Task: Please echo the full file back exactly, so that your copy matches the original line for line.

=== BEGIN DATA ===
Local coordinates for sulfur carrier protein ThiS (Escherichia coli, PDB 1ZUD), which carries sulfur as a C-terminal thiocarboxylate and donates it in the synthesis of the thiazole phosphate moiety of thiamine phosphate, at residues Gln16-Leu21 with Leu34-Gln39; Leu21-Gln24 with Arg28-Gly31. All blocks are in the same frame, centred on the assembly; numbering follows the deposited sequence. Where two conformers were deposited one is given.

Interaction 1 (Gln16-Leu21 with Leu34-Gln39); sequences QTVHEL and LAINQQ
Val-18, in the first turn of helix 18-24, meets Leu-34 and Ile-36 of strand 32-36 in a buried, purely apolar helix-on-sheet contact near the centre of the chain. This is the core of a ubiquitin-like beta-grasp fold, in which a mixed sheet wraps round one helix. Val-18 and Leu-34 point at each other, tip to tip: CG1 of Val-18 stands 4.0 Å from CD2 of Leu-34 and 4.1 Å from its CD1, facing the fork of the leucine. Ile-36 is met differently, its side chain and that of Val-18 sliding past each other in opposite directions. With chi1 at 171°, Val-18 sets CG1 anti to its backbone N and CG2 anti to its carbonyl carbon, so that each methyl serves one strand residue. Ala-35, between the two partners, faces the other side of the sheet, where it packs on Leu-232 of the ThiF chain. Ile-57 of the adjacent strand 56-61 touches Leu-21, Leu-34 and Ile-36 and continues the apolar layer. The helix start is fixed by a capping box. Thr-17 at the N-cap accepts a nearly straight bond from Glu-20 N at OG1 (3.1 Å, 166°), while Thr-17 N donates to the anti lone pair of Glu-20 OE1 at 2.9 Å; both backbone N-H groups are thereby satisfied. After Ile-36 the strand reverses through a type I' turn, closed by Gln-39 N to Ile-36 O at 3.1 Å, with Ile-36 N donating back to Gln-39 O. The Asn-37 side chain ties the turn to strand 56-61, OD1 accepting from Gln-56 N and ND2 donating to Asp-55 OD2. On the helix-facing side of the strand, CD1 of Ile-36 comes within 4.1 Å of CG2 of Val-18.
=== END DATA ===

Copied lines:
Local coordinates for sulfur carrier protein ThiS (Escherichia coli, PDB 1ZUD), which carries sulfur as a C-terminal thiocarboxylate and donates it in the synthesis of the thiazole phosphate moiety of thiamine phosphate, at residues Gln16-Leu21 with Leu34-Gln39; Leu21-Gln24 with Arg28-Gly31. All blocks are in the same frame, centred on the assembly; numbering follows the deposited sequence. Where two conformers were deposited one is given.

Interaction 1 (Gln16-Leu21 with Leu34-Gln39); sequences QTVHEL and LAINQQ
Val-18, in the first turn of helix 18-24, meets Leu-34 and Ile-36 of strand 32-36 in a buried, purely apolar helix-on-sheet contact near the centre of the chain. This is the core of a ubiquitin-like beta-grasp fold, in which a mixed sheet wraps round one helix. Val-18 and Leu-34 point at each other, tip to tip: CG1 of Val-18 stands 4.0 Å from CD2 of Leu-34 and 4.1 Å from its CD1, facing the fork of the leucine. Ile-36 is met differently, its side chain and that of Val-18 sliding past each other in opposite directions. With chi1 at 171°, Val-18 sets CG1 anti to its backbone N and CG2 anti to its carbonyl carbon, so that each methyl serves one strand residue. Ala-35, between the two partners, faces the other side of the sheet, where it packs on Leu-232 of the ThiF chain. Ile-57 of the adjacent strand 56-61 touches Leu-21, Leu-34 and Ile-36 and continues the apolar layer. The helix start is fixed by a capping box. Thr-17 at the N-cap accepts a nearly straight bond from Glu-20 N at OG1 (3.1 Å, 166°), while Thr-17 N donates to the anti lone pair of Glu-20 OE1 at 2.9 Å; both backbone N-H groups are thereby satisfied. After Ile-36 the strand reverses through a type I' turn, closed by Gln-39 N to Ile-36 O at 3.1 Å, with Ile-36 N donating back to Gln-39 O. The Asn-37 side chain ties the turn to strand 56-61, OD1 accepting from Gln-56 N and ND2 donating to Asp-55 OD2. On the helix-facing side of the strand, CD1 of Ile-36 comes within 4.1 Å of CG2 of Val-18.